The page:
A really very good post about insecure jerk and backstabbers. I was not aware about how to deal with insecure boss. It is an eye opener for me. I had different perception. I agree with you that over communicate could be better way to deal with them. The reason is simple, insecure boss needs more information. I absolutely agree that when they feel threatened, they will make all possible effort to discourage, frustrate the achievers. They believe in making their position secure by hook or by crook. They consistently and continuously seek news so that they can make rumors and spiced news. The characteristics I have observed with jerk bosses are that they are fearful. They are unreliable. They break, distort and block information. They take out information from others and pass it to superiors in different form. I think, you need to realize them that you are not threat to them. If they feel so, you do not have any danger. But when they feel so, they will start creating problem for you. Also you need to help them to overcome their deficiencies. I am currently helping one boss to fulfill his requirement where he is incapable of.
Is a small business owner (car dealer) I agree with most of what you said. I am in a family business with an aggressive personality. Another approach that I use is to try to face the bully head on with a tone neutral conversation. It is fair to tell someone that while you don’t mind discussing anything to improve the business and you are open to any and all ideas, you will not be disrespected or personally assaulted. What are your thoughts?
Good solid well directed stuff (as usual, thks) to keep us focused on what’s in front of us to advance our agendas and out of the dramas that swirl around us.
Will add this to the discussion, the better we understand how we behave and how we are perceived by others the better equipped we’ll all be to understand others and adapt to their behavior and language when needed and appropriate.
There are a number of good assessment tools out their that can provide that critical understanding especial in situations as Athena describes above (small and private businesses).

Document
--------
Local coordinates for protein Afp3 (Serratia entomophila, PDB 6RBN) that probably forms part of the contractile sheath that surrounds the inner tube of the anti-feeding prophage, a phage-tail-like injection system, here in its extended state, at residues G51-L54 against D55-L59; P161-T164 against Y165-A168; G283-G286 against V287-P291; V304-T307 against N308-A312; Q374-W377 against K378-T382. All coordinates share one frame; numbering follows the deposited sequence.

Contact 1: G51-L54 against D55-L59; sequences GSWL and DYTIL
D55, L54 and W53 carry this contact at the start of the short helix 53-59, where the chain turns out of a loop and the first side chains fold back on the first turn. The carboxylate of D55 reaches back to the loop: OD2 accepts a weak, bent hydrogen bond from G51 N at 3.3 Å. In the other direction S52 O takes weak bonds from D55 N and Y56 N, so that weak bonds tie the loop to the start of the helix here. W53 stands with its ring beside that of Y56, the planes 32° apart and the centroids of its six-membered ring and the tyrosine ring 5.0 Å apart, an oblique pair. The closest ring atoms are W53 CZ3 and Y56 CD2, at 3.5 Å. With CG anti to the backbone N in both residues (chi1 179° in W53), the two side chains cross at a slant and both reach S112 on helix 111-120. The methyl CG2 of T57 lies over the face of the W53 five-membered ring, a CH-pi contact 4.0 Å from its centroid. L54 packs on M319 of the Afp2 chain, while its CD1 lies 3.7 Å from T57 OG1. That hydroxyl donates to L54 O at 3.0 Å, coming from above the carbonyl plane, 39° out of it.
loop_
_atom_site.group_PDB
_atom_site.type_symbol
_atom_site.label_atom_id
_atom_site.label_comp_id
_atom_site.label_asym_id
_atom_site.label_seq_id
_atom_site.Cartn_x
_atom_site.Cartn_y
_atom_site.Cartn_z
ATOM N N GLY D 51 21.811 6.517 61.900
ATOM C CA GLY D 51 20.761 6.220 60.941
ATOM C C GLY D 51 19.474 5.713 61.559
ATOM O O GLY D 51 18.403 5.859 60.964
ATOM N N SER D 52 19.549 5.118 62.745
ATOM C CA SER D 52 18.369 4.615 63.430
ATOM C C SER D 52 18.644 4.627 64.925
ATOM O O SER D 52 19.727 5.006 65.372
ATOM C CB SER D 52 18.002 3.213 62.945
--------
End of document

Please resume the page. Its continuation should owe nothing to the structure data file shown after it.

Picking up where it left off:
Last week I was being an insecure boss because I feel I’m lagging behind some of my direct reports on a new computer system we’re installing. And then I pulled a quote from a previous leadership blog and scratched it across the top of my notes and underlined it three times. “The team with the best players wins.” It set my perspective back to where it needed to be.
You’re right, Dan. Bosses inevitably feel insecure at times, but we don’t have to be jerks.
We are all challenged by insecurities. Dealing with the insecure jerk depends entirely on how we deal with our own insecurities. Can we be brave when the energy around us is full of hear? Can we stay focused on our own production and work when there are attempts at drama? Can we encourage genuinely and find the positives for someone who really needs to hear it? There comes a point when that energy will not be enoug…and that is the point when the move is the best and necessary option. Thanks for the food for thought. MMF
Having encountered the insecure boss/bullying syndrome in a small company, I learnt (too late) that if noticed in the beginning, it’s a good sign to leave sooner rather than later.
If in such a situation, a big challenge is that in a small company there is noone else that this can be brought up with and from a point of integrity and professionalism, one can’t e.g. bring it up in external circles as that would reflect badly on the company even when the bad boss finds every opportunity to spread misinformation.
Your post has valuable teaching in it. And as per Ajay’s post, that’s exactly what I experienced on resigning, but the most challenging part since, is that when the distorted information and drama the boss created and spread, travels across networks of power – it’s challenging when looking for a new job. One can find oneself “pre-judged” in that indirectly some hiring managers I’ve met have alluded to having prior information, which puts the candidate in the difficult situation since it’s a no-no to talk badly about a previous workplace irrespectively of how bad things were and at the same time one is not given the opportunity to put things straight.
Would you have any advice to offer in regards to the post-insecure-boss, life and dealing with the challenge of being pre-judged based on the sabotage of an ex-boss? Any examples of someone this has happened to and what they did to get their career back on track?
Hi, The insecure jerk boss you describe sounds like he has a lot of the traits of a passive aggressive man.
May I ask what is an insecure jerk? I am not really clear on the concept. Could you tell more about the psychological profile and attitude?
Thanks a lot for your answer,
Sahar, I’m taking the liberty to reply here. As we all know, maximum attrition is thanks to bad bosses. I think Dan has nicely portraid a bad boss as an insecure jerk. An insecure jerk simply put is a person who stifles his subordinates growth for fear of losing his/her own possition of authority. Normally people who are less self aware and lack competence fall into the category of ‘insecure jerks’. Dan, pls correct me if I’m wrong here 🙂
oops ‘portrayed’ not portraid 🙂